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Gateshead Health and Wellbeing Strategy

Our approach

To achieve our vision, we know the importance of working together, across Gateshead, with communities, breaking down boundaries between organisations and services.

Our Strategy has been developed and agreed by our strategic partners. It will be delivered with the different organisations in the Gateshead Health and Wellbeing Board.

Many underlying factors govern our health and well-being. They are rooted in the social, environmental and economic circumstances into which we are born and grow, the wider determinants of health. To effectively reduce health inequalities, we must understand these causes, so that we can see the opportunities for action.

The diagram below demonstrates the complexity of the issues which cause ill-health and allow inequalities to develop. It shows the different factors that impact our health, where they originate, and how they interact, multiply, and reinforce each other. At the centre of this are people and the communities in which they live. When viewed this way we can see that acting on single factors in isolation is likely to provide only a partial and incomplete response. Rather than acting on individual issues we recognise the need for a place-based approach.

Wider determinants of health

  • access to goods / services
  • income and debt
  • employment / quality of work
  • education and skills
  • housing
  • power and discrimination
  • natural and built Environment
  • health behaviours (including smoking, diet and alcohol consumption)
  • psycho-social factors (including isolation, social support, social networks, self-esteem and self-worth, perceived level of control and meaning or purpose of life)
  • physiological impacts (including high blood pressure, high cholesterol, anxiety and depression)

Our Health and Wellbeing Strategy recognises that to deliver improvements at a population level we will need comprehensive action across the whole system of community, civic, and service interventions. We accept that approaches which are multifaceted and complementary are more likely to be successful in reducing inequalities and helping people in Gateshead thrive.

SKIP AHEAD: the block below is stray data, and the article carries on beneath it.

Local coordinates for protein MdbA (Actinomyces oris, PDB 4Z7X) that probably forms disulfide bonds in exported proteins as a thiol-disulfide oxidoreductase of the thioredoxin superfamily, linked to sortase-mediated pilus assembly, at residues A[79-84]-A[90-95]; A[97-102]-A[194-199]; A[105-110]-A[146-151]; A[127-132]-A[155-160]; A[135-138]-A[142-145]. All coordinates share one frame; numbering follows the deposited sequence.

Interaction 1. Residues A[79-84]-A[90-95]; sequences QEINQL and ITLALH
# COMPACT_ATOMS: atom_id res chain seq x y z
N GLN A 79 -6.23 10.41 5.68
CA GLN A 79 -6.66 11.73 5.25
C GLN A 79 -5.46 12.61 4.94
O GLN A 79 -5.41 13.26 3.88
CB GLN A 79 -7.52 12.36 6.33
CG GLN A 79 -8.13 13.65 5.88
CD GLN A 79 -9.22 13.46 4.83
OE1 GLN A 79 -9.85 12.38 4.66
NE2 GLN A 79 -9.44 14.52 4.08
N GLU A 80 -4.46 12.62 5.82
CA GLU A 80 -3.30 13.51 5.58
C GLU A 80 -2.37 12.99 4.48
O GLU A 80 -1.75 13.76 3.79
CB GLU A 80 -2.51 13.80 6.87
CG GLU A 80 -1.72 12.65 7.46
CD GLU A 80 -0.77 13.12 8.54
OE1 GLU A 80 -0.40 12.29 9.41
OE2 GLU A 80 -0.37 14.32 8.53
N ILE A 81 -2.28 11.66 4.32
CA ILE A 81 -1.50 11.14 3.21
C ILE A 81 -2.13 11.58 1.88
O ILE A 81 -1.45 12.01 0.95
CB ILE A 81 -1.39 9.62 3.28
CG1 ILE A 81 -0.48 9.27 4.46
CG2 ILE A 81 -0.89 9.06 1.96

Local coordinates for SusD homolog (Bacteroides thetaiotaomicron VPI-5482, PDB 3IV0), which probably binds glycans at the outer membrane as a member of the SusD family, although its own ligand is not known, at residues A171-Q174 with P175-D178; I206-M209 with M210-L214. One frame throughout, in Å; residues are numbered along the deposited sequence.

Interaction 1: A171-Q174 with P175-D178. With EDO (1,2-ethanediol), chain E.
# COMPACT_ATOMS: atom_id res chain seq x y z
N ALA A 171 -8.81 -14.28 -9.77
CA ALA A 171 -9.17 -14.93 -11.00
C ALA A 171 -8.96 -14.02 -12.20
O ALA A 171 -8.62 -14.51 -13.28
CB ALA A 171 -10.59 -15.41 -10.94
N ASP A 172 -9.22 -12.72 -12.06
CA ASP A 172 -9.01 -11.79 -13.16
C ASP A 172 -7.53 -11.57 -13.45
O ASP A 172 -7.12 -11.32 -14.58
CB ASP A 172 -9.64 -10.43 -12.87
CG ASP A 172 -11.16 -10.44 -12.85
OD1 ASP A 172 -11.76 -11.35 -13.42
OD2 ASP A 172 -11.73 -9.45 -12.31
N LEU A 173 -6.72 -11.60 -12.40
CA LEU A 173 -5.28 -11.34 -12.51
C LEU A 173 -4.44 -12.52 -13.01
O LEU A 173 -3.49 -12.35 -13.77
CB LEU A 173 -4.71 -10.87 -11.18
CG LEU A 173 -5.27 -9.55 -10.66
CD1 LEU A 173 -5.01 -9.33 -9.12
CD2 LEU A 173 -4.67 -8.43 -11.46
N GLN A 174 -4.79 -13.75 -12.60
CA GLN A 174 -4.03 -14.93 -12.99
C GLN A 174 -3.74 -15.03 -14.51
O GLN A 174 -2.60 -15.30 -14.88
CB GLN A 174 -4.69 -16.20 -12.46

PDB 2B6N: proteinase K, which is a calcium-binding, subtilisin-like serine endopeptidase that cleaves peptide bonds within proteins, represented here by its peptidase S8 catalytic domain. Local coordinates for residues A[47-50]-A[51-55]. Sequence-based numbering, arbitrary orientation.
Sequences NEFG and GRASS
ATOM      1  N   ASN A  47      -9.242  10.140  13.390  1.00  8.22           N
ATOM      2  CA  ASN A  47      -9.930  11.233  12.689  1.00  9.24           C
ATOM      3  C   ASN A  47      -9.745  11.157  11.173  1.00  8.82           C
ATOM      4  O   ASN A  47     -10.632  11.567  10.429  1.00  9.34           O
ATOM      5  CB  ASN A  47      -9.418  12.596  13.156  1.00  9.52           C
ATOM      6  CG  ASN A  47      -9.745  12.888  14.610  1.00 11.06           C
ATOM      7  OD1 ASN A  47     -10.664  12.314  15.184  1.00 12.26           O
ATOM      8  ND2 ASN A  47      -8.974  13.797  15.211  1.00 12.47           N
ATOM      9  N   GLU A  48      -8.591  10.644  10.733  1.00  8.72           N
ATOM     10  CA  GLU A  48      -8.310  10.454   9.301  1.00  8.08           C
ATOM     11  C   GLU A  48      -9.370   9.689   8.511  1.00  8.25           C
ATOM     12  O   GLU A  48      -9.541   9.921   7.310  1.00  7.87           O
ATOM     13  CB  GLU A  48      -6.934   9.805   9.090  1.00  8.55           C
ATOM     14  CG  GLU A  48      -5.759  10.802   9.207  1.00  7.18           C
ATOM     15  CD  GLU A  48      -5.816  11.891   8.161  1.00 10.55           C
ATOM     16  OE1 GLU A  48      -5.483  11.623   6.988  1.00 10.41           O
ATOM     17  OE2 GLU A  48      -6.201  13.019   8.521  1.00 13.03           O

We will develop methods which consider and address this complexity as a whole system. The population intervention triangle below illustrates how the different elements required for a joined-up approach to treating a place fit together:

  • civic-led interventions refer to a wide range of functions, across a range of public sector organisations, such as planning, broadband, water, housing, road infrastructure and schools
  • service-based interventions refer to the range of public services, for example the NHS
  • community-centred interventions recognise the vital contribution that the community themselves make to health and wellbeing

While each element makes an important contribution, when isolated from each other the impact is not as great as it could be. No one part is more important than any other, but the ambition must be to effectively combine these parts into a coordinated, multifaceted whole through place-based planning.

Population intervention triangle

Population Intervention Triangle

We will use our Local Index of Need (LIoN) alongside conversations with local communities and professionals working with those communities, to help us understand the relative needs of different places and people. This will support us in identifying and developing appropriate interventions and where they would be best targeted within local communities.

In addition to geographically defined communities we will also consider the needs of communities of interest and develop approaches which tackle health inequalities for these groups.